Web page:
The love affair between the United States and Ireland dates back to the early waves of immigration and continues to be reinforced by a mixture of shared values, folklore and nostalgia.
President Bush will get a chilly reception from protesters
St. Patrick's Day - religiously observed as a national holiday in the US - compels tens of thousands of Americans to drink green beer once a year, march to bagpipes or buy plastic shamrocks.
There's the ancestral dimension. Ronald Reagan, whose forefathers were Irish Presbyterians, took Nancy to sip Guinness in a pub near their place of birth.
Even Richard Nixon's White House staff managed to find the grave of a distant Irish relative with which to enliven an otherwise dreary visit.
More recently there were the scenes of near hysteria and jubilation that greeted Bill Clinton on his numerous visits to the Emerald Isle.
Northern Ireland was a hot political topic during his presidency and one in which he became personally involved.
Contrast this with the scenes in County Clare as President Bush jets into Ireland for less than 24 hours on his way to Turkey for what will probably be the last foreign trip of his first term.
The motorways and streets around Dromoland Castle near Limerick, where the president and the first lady will be staying, are almost deserted.
Tourists and locals have been scared away by predictions of protest and a massive security operation that will close down much of this stunningly picturesque county.
Some 2000 troops, many of them in armoured vehicles have surrounded Shannon airport, and 4000 officers from the Irish Garda wearing green fluorescent jackets line the streets, scouring the ground for bombs and the horizons for protesters.
The forest that already conceals Dromoland Castle from public view has been surrounded by a freshly built, camouflage green fence, presumably to keep the most determined of protesters at bay - those who have managed to break through the 10 mile security cordon.
The only American flag I spotted was in a camp of anti-American protesters and it was adorned with a skull and cross bones.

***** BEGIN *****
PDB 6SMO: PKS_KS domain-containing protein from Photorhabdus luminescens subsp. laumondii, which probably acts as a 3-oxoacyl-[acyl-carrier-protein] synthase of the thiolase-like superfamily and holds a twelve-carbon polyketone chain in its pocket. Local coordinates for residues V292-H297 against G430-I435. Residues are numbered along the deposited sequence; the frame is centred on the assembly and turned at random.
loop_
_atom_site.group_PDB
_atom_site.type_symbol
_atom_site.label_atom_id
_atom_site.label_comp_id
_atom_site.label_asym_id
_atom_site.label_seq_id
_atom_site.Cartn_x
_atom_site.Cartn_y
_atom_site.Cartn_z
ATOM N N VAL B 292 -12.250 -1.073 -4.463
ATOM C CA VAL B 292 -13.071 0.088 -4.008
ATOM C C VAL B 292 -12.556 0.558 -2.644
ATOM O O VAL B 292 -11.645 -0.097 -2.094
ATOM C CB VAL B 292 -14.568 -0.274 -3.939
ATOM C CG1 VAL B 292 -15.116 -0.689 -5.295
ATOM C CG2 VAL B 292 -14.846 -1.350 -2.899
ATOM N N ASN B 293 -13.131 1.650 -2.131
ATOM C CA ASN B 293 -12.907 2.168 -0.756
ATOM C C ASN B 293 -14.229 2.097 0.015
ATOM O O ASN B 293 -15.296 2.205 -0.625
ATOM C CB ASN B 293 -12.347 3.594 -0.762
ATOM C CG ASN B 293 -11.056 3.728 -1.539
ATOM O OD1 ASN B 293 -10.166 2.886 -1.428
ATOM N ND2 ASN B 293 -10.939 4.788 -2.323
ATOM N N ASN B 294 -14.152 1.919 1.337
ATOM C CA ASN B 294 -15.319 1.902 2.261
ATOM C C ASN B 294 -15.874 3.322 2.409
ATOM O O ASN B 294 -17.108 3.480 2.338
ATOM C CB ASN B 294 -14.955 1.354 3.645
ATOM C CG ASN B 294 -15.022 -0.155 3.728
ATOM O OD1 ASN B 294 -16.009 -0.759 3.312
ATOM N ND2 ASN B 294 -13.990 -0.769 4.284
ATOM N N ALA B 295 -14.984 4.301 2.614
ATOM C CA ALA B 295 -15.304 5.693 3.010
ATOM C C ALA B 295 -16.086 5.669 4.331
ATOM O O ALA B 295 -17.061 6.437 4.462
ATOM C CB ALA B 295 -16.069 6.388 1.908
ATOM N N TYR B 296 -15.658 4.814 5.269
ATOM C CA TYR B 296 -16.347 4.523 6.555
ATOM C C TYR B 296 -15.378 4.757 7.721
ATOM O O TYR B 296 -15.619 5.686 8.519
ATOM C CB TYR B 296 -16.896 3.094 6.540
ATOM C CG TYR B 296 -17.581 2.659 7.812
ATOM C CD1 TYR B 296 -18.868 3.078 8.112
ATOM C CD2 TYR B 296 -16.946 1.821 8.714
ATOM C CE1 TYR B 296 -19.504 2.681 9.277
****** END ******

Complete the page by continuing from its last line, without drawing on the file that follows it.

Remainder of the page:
The president is making his second visit to Europe in a month
For the first time, an American president comes to Ireland greeted by silence and an almost complete absence of cheering crowds.
The majority of Irish did not approve of the war in Iraq.
And even today the Irish justice minister joined a swelling chorus of discontent from the UN Human Rights Commission to the British attorney-general berating the administration for the detention of prisoners at Guantanamo Bay and the ensuing military tribunals.
Anti-Bush demonstrations have been planned in a number of Irish cities and the usual gush about Ireland's most powerful friend has been conspicuous by its absence.
How much of this will be noticed at home in the United States is an open question.
Like every other president, George Bush wants to court the Irish vote at home in an election year.
A cursory visit may be enough to persuade some Irish Americans that he cares about them more than his Catholic Democratic rival from Irish bastion of Boston.
The other objective of this first leg of his visit is to rebuild bridges with Europe.
Much of this has already been done through diplomatic channels, at the UN in New York, on the beaches of Normandy and at the G8 Summit in Savannah.
After a difficult year of disagreements over Iraq, the EU and the US realise that they need each other in Iraq and elsewhere.
But even if relations have improved, one gets the impression that hearts from both sides aren't in it and that much of Europe is waiting to see exactly what will happen on 2 November in the American polls.
In less troubled times, Bill Clinton used the annual EU-US summit as a catwalk from which to dazzle his audience and flaunt his international street cred.
By way of thanks, he became the first American president to receive the Charlemagne prize for his contribution to European Unity.
Previous winners included Winston Churchill and Vaclav Havel.
President Bush is not on the shortlist for the prize, a fact which is unlikely to vex him and his supporters.
The diplomatic bridges may have been rebuilt between Europe and America but the chill waters of mutual misunderstanding, suspicion and distrust continue to flow underneath.